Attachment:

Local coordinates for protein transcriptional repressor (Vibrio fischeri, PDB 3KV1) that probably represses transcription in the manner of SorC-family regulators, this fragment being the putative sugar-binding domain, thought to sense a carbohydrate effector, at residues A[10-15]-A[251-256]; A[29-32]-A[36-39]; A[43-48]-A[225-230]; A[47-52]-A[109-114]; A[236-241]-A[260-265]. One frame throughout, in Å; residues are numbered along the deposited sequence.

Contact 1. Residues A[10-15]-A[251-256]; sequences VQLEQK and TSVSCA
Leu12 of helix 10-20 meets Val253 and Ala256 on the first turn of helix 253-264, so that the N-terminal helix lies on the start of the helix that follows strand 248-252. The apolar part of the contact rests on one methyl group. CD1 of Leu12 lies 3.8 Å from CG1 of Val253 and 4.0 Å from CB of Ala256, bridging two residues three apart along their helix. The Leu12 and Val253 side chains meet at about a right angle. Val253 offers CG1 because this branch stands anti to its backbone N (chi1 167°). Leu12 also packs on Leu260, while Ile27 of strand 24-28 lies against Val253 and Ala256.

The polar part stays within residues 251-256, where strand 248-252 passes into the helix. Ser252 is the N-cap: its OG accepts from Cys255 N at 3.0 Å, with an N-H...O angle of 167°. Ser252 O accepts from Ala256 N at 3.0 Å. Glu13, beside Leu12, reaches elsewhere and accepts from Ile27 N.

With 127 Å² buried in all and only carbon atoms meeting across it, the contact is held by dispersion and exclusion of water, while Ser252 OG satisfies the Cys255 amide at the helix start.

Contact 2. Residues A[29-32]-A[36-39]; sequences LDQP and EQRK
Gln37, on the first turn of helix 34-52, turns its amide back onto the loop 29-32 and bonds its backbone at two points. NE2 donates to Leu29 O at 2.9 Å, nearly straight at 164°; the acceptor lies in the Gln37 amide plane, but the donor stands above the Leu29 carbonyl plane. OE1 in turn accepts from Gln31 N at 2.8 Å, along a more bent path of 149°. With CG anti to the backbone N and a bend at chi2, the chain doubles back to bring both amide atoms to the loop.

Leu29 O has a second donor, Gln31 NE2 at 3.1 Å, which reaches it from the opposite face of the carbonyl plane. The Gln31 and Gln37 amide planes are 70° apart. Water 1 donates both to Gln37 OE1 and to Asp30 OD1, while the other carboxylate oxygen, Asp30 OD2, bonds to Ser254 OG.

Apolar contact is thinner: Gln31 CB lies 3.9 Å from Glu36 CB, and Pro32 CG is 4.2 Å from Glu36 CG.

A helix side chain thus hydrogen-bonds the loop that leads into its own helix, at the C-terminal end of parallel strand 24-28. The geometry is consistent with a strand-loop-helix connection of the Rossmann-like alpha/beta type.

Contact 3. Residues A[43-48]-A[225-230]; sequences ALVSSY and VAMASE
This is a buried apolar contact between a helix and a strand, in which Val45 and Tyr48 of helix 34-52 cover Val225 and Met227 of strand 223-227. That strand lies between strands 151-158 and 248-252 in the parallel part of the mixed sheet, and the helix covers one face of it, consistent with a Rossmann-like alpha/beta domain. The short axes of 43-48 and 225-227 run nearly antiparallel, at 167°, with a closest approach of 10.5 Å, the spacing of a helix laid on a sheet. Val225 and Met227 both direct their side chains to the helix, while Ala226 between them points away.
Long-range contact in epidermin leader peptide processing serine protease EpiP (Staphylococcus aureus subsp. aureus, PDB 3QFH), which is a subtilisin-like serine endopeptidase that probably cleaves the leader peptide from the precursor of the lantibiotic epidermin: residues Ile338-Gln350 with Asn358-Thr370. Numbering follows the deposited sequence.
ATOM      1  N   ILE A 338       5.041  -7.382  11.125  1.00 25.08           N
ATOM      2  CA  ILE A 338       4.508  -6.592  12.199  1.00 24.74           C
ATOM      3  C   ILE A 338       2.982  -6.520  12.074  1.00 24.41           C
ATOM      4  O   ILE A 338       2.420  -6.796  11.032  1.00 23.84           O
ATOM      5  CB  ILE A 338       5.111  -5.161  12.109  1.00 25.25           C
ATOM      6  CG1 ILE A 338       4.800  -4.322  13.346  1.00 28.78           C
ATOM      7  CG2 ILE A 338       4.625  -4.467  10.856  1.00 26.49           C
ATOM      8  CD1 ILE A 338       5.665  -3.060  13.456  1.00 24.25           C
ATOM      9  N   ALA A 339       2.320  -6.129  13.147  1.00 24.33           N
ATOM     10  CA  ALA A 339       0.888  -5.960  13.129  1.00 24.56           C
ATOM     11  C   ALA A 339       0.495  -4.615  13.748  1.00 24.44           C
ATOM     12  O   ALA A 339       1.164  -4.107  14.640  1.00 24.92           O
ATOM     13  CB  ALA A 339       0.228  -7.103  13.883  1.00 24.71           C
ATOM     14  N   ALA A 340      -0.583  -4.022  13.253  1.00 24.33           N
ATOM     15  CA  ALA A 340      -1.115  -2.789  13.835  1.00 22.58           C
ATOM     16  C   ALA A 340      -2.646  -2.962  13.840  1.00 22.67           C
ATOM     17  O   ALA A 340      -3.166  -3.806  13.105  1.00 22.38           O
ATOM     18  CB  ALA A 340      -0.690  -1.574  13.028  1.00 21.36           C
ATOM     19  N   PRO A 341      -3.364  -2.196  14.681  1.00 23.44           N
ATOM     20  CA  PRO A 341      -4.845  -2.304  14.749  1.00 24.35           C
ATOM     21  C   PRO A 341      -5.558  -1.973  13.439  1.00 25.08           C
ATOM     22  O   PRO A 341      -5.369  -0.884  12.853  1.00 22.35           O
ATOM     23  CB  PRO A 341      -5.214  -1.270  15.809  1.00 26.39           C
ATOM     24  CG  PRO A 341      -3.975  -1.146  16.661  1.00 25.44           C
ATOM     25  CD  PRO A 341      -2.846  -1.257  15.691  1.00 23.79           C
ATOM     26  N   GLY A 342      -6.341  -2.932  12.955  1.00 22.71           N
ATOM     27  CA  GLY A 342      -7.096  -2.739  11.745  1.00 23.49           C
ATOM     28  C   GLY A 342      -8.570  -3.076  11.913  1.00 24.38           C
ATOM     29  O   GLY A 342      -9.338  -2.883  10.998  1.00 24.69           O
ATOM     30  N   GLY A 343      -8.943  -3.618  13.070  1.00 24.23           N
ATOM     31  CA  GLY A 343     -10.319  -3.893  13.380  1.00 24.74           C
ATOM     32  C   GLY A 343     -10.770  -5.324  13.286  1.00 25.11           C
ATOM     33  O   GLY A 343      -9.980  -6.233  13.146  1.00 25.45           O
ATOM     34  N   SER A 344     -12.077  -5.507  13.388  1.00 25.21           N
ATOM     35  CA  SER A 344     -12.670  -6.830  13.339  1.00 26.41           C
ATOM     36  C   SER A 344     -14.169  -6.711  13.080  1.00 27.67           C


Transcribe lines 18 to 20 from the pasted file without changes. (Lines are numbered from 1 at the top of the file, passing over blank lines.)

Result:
ATOM      5  CB  ILE A 338       5.111  -5.161  12.109  1.00 25.25           C
ATOM      6  CG1 ILE A 338       4.800  -4.322  13.346  1.00 28.78           C
ATOM      7  CG2 ILE A 338       4.625  -4.467  10.856  1.00 26.49           C